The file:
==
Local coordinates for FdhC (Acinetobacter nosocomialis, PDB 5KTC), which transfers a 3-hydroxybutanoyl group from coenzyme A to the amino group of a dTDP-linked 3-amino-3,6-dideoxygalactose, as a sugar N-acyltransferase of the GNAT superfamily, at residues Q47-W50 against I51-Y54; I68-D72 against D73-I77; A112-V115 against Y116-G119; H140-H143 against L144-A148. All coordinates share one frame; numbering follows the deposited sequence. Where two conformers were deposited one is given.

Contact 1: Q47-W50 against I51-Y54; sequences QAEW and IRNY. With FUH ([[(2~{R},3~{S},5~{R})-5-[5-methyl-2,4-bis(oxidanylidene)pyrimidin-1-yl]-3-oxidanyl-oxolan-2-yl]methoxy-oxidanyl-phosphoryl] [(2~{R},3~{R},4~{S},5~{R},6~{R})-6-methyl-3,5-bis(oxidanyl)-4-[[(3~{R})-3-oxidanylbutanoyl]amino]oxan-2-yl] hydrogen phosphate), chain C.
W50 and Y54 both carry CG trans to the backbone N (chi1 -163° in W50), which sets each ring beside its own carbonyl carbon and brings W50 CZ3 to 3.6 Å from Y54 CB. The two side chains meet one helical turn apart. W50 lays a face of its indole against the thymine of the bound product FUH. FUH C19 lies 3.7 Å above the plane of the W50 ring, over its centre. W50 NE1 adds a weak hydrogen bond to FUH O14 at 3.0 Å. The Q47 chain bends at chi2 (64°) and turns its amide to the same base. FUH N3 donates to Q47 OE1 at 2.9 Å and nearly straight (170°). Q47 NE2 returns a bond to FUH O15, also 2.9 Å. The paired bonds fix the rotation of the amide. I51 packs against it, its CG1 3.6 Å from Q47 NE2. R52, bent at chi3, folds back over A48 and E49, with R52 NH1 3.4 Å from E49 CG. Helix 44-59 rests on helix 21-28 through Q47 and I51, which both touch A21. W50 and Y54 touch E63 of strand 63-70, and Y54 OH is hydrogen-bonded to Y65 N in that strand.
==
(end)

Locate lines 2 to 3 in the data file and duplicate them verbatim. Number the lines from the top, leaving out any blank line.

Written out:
Contact 1: Q47-W50 against I51-Y54; sequences QAEW and IRNY. With FUH ([[(2~{R},3~{S},5~{R})-5-[5-methyl-2,4-bis(oxidanylidene)pyrimidin-1-yl]-3-oxidanyl-oxolan-2-yl]methoxy-oxidanyl-phosphoryl] [(2~{R},3~{R},4~{S},5~{R},6~{R})-6-methyl-3,5-bis(oxidanyl)-4-[[(3~{R})-3-oxidanylbutanoyl]amino]oxan-2-yl] hydrogen phosphate), chain C.
W50 and Y54 both carry CG trans to the backbone N (chi1 -163° in W50), which sets each ring beside its own carbonyl carbon and brings W50 CZ3 to 3.6 Å from Y54 CB. The two side chains meet one helical turn apart. W50 lays a face of its indole against the thymine of the bound product FUH. FUH C19 lies 3.7 Å above the plane of the W50 ring, over its centre. W50 NE1 adds a weak hydrogen bond to FUH O14 at 3.0 Å. The Q47 chain bends at chi2 (64°) and turns its amide to the same base. FUH N3 donates to Q47 OE1 at 2.9 Å and nearly straight (170°). Q47 NE2 returns a bond to FUH O15, also 2.9 Å. The paired bonds fix the rotation of the amide. I51 packs against it, its CG1 3.6 Å from Q47 NE2. R52, bent at chi3, folds back over A48 and E49, with R52 NH1 3.4 Å from E49 CG. Helix 44-59 rests on helix 21-28 through Q47 and I51, which both touch A21. W50 and Y54 touch E63 of strand 63-70, and Y54 OH is hydrogen-bonded to Y65 N in that strand.